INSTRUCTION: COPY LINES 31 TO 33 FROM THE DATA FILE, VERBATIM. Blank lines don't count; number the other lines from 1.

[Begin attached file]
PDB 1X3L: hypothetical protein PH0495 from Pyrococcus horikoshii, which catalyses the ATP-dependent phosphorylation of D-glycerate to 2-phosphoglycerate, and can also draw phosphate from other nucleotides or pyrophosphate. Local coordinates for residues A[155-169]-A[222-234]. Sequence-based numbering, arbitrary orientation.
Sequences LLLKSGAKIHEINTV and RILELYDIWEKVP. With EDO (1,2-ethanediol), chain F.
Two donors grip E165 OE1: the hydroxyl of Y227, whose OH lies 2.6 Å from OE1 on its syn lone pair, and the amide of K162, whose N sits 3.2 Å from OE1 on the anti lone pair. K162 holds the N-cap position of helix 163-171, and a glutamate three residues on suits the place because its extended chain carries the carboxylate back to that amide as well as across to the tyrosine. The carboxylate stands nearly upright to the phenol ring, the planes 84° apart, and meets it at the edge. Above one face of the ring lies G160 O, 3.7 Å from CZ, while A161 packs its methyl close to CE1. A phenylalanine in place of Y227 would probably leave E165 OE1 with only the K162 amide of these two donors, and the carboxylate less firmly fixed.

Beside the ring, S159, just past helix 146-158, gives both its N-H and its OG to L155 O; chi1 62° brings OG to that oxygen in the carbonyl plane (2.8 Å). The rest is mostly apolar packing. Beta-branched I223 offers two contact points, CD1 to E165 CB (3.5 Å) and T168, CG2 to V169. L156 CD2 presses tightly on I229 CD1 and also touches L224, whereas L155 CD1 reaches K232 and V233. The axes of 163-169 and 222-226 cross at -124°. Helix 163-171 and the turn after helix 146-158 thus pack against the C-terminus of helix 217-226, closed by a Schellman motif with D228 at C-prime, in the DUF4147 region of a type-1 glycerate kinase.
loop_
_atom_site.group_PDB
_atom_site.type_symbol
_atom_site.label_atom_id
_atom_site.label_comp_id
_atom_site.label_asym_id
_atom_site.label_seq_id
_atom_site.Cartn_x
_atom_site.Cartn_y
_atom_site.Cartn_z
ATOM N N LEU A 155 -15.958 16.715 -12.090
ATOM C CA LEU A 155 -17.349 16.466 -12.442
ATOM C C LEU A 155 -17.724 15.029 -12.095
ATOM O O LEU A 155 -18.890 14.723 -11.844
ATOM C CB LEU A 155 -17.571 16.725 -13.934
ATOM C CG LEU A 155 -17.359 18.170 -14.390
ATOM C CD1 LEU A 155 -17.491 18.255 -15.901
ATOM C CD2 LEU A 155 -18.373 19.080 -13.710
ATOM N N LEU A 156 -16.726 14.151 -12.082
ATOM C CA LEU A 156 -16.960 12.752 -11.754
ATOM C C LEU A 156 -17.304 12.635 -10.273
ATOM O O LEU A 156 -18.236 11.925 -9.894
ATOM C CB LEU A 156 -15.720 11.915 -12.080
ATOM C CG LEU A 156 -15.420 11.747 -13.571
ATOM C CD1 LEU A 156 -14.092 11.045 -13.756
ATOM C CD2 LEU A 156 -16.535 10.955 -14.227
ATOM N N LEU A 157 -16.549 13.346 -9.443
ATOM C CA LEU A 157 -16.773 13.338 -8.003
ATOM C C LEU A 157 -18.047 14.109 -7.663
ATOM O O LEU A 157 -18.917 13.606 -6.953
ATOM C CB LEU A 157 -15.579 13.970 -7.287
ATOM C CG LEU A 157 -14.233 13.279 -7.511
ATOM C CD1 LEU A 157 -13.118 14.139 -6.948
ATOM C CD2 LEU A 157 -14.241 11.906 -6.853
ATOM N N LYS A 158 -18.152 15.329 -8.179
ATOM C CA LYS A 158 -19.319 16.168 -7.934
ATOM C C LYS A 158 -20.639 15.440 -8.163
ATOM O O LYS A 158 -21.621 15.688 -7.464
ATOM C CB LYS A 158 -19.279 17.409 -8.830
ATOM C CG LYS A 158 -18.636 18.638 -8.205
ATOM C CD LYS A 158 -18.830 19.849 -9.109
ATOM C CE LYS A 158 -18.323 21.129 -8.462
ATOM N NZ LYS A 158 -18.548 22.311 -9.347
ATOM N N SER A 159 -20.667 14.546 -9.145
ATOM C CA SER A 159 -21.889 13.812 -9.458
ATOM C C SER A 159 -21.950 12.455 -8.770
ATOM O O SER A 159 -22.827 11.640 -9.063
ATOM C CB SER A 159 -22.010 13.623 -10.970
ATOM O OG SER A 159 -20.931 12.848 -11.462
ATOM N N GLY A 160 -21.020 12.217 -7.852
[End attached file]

ATOM N N LEU A 157 -16.549 13.346 -9.443
ATOM C CA LEU A 157 -16.773 13.338 -8.003
ATOM C C LEU A 157 -18.047 14.109 -7.663